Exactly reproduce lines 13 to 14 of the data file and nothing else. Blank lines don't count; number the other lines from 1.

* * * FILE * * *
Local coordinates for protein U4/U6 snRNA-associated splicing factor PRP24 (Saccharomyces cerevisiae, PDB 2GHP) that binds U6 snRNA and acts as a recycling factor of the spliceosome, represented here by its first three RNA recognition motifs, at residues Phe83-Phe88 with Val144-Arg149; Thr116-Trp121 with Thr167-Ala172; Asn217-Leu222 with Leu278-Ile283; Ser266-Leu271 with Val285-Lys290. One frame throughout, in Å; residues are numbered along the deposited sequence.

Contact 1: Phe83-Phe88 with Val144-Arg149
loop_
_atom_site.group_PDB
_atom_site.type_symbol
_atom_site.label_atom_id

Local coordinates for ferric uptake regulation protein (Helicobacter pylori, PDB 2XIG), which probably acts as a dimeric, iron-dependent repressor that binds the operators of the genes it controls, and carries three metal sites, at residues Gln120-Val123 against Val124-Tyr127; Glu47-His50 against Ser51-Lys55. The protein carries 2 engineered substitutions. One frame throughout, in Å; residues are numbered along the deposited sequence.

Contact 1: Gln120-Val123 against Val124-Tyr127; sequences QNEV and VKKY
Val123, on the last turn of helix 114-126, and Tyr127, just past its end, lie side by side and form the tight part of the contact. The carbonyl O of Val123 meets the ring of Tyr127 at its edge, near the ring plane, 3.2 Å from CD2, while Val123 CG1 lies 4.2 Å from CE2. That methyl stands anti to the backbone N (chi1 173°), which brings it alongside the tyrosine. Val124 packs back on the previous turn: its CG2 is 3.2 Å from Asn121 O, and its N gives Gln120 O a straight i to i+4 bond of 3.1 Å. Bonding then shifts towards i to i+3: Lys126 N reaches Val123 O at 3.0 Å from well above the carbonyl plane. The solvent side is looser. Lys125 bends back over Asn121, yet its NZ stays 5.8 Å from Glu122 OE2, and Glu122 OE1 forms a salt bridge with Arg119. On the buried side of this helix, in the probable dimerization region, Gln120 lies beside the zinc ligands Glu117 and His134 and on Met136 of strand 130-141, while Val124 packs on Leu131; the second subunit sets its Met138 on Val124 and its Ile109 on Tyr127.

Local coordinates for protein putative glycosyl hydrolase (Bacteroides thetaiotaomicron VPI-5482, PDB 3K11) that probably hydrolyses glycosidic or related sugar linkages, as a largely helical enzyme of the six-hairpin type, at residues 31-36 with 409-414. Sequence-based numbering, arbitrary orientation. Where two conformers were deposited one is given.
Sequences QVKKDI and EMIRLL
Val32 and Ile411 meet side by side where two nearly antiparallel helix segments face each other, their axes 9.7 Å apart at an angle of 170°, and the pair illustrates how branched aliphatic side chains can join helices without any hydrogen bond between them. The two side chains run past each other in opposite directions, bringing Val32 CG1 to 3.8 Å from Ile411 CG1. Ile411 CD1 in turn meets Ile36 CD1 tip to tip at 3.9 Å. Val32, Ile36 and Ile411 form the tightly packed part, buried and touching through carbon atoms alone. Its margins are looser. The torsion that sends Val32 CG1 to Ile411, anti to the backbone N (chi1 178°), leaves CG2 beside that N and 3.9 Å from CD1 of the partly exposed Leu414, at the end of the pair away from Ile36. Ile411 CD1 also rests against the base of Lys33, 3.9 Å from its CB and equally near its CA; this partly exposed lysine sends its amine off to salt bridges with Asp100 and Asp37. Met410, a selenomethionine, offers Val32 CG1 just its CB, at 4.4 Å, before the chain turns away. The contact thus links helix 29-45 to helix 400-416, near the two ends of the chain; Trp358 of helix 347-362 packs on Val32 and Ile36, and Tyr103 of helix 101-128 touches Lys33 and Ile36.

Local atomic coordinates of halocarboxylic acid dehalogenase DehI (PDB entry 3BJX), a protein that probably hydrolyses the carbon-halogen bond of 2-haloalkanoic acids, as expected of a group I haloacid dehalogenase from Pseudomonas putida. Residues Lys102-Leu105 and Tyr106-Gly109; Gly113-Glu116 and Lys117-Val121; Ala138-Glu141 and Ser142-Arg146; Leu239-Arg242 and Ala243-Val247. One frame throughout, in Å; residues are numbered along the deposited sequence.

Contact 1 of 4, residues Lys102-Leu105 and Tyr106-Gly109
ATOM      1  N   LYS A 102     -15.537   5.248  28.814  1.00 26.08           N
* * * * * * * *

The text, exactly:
Local atomic coordinates of halocarboxylic acid dehalogenase DehI (PDB entry 3BJX), a protein that probably hydrolyses the carbon-halogen bond of 2-haloalkanoic acids, as expected of a group I haloacid dehalogenase from Pseudomonas putida. Residues Lys102-Leu105 and Tyr106-Gly109; Gly113-Glu116 and Lys117-Val121; Ala138-Glu141 and Ser142-Arg146; Leu239-Arg242 and Ala243-Val247. One frame throughout, in Å; residues are numbered along the deposited sequence.

Contact 1 of 4, residues Lys102-Leu105 and Tyr106-Gly109